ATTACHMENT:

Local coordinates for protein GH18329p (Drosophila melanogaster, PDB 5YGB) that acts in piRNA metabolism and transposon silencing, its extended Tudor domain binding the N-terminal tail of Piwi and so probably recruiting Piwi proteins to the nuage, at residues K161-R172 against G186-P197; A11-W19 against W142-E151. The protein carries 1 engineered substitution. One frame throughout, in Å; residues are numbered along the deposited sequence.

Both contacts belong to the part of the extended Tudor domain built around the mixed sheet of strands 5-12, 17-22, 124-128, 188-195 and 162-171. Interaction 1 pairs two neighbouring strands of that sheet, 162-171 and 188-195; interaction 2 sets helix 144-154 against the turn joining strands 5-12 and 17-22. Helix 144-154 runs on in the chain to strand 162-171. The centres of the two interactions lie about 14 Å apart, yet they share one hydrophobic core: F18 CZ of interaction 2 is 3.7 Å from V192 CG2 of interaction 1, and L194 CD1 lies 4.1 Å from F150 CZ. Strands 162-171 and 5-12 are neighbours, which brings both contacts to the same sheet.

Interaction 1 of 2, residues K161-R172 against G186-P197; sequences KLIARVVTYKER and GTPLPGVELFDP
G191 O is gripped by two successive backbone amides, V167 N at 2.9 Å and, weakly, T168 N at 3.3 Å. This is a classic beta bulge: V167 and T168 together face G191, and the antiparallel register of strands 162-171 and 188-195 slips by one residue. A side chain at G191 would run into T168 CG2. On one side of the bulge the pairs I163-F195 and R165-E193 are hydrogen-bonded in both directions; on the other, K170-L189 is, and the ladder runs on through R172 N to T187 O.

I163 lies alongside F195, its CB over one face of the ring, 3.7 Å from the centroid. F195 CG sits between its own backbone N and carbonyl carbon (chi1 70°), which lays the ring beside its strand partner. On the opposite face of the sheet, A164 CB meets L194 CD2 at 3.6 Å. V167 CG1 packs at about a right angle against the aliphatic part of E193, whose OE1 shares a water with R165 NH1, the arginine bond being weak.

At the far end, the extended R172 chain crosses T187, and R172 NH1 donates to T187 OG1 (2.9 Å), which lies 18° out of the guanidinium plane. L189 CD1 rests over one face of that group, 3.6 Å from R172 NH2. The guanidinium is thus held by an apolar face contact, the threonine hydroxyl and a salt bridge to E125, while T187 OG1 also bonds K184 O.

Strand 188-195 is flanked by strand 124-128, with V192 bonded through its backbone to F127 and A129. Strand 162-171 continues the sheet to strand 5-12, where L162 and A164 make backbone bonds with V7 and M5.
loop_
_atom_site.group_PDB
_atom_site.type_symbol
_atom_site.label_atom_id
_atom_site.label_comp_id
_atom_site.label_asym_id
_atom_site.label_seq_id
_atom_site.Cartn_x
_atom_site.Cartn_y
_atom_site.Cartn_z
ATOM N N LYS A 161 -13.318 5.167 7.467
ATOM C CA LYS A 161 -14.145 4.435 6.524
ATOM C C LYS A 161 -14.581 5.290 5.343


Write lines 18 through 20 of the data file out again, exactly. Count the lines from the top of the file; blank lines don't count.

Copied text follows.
ATOM N N LYS A 161 -13.318 5.167 7.467
ATOM C CA LYS A 161 -14.145 4.435 6.524
ATOM C C LYS A 161 -14.581 5.290 5.343